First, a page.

Vey said this week is about encouraging workers to return.

    Tuesday, the company had security at its front entrance, only allowing returning workers into the facility.

    Lonmin’s stock was up 2.5 percent Tuesday after plunging nearly 13 percent since last week’s violence.

    Religious leaders were meeting with injured miners and the survivors of those killed in last week’s violence.  They planned to meet with the striking miners in hopes of helping with negotiations with Lonmin.

    Also, a class action lawsuit has been brought by miners against several South African gold mining companies. They claim that unhealthy work conditions has led to many workers contracting lung disease.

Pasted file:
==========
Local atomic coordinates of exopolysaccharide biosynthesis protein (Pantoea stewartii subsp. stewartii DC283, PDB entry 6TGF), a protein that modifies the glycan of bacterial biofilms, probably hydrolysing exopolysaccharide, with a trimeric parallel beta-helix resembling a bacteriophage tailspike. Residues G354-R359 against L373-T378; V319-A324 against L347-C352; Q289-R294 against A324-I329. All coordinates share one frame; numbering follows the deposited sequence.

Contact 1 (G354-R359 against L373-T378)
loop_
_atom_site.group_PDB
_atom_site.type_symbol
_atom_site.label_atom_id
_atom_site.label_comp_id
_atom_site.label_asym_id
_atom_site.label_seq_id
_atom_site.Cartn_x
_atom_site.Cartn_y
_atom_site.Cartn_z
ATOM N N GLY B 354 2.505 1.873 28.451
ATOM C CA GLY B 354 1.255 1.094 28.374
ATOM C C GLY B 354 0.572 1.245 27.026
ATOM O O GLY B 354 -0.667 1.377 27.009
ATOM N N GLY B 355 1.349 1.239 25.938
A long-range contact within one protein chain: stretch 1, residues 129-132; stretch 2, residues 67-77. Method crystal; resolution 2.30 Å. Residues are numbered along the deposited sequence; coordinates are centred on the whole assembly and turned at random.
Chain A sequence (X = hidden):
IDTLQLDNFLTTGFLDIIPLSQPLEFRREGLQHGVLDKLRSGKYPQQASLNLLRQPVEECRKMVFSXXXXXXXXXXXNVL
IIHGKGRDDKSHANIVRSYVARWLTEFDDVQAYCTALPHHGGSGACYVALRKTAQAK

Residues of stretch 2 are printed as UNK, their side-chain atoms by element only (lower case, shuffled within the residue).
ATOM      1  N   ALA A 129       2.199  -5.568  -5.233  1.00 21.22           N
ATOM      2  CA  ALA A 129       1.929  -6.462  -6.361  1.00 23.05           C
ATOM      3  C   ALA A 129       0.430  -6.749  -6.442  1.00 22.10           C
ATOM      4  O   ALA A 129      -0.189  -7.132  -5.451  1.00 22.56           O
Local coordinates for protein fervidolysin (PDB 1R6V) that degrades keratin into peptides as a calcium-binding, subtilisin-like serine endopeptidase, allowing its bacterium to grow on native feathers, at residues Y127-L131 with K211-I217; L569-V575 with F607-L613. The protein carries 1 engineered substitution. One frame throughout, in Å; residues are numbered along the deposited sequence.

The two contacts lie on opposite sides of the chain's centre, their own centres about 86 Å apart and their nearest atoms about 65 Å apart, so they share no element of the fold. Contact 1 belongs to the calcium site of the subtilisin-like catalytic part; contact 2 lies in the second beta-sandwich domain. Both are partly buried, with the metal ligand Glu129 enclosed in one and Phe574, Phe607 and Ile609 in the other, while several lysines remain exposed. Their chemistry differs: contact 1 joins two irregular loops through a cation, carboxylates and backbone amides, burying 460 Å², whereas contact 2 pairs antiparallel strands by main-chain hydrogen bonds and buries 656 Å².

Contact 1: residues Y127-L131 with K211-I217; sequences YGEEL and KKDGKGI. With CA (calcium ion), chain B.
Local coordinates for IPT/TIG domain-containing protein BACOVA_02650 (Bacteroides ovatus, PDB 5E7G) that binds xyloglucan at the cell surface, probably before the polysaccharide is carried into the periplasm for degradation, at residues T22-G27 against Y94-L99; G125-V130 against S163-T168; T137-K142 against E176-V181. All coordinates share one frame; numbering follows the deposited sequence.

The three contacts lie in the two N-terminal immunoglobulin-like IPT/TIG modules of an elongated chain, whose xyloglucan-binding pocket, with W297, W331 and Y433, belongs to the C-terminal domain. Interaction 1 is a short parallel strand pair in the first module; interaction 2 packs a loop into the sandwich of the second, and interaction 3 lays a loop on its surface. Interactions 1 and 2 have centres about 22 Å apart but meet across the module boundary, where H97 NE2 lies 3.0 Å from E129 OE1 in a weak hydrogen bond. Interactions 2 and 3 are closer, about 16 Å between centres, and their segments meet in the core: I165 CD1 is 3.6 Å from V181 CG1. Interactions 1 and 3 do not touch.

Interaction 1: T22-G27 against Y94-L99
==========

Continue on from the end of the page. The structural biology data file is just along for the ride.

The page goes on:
You May Like

    Chechen Suspected in Istanbul Attack, but Questions Remain

    Turkish sources say North Caucasus militants involved in bombing at Ataturk airport, but name of at least one alleged attacker raises doubts

    With Johnson Out, Can a New ‘Margaret Thatcher’ Save Britain?

    Contest to replace David Cameron as Britain’s prime minister started in earnest Thursday with top candidates outlining strategy to deal with Brexit fallout

    US Finds Progress Slow Against Human Trafficking in Africa

    Africa continues to be a major source and destination for human trafficking of all kinds -- from forced labor to sexual slavery, says State Department report

    By the Numbers

    Featured Videos

    Your JavaScript is turned off or you have an old version of Adobe's Flash Player. Get the latest Flash player.